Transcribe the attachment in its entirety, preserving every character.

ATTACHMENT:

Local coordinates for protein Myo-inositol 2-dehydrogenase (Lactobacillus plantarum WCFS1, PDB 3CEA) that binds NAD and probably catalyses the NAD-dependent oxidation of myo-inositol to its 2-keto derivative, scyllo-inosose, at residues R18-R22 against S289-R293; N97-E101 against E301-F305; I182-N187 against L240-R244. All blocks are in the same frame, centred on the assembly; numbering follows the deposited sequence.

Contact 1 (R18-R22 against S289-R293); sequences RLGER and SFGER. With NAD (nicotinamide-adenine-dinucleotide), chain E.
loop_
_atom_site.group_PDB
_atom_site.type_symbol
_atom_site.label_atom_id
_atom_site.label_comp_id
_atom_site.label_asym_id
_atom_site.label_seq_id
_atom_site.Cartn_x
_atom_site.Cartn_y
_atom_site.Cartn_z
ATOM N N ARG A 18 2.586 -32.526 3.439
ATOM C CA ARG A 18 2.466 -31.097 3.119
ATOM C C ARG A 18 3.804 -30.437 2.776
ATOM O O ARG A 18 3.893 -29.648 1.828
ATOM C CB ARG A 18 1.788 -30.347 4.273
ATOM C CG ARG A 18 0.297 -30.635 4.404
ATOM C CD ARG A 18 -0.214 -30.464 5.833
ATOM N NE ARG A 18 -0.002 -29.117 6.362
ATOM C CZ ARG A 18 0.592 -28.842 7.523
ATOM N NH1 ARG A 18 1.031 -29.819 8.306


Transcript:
Local coordinates for protein Myo-inositol 2-dehydrogenase (Lactobacillus plantarum WCFS1, PDB 3CEA) that binds NAD and probably catalyses the NAD-dependent oxidation of myo-inositol to its 2-keto derivative, scyllo-inosose, at residues R18-R22 against S289-R293; N97-E101 against E301-F305; I182-N187 against L240-R244. All blocks are in the same frame, centred on the assembly; numbering follows the deposited sequence.

Contact 1 (R18-R22 against S289-R293); sequences RLGER and SFGER. With NAD (nicotinamide-adenine-dinucleotide), chain E.
loop_
_atom_site.group_PDB
_atom_site.type_symbol
_atom_site.label_atom_id
_atom_site.label_comp_id
_atom_site.label_asym_id
_atom_site.label_seq_id
_atom_site.Cartn_x
_atom_site.Cartn_y
_atom_site.Cartn_z
ATOM N N ARG A 18 2.586 -32.526 3.439
ATOM C CA ARG A 18 2.466 -31.097 3.119
ATOM C C ARG A 18 3.804 -30.437 2.776
ATOM O O ARG A 18 3.893 -29.648 1.828
ATOM C CB ARG A 18 1.788 -30.347 4.273
ATOM C CG ARG A 18 0.297 -30.635 4.404
ATOM C CD ARG A 18 -0.214 -30.464 5.833
ATOM N NE ARG A 18 -0.002 -29.117 6.362
ATOM C CZ ARG A 18 0.592 -28.842 7.523
ATOM N NH1 ARG A 18 1.031 -29.819 8.306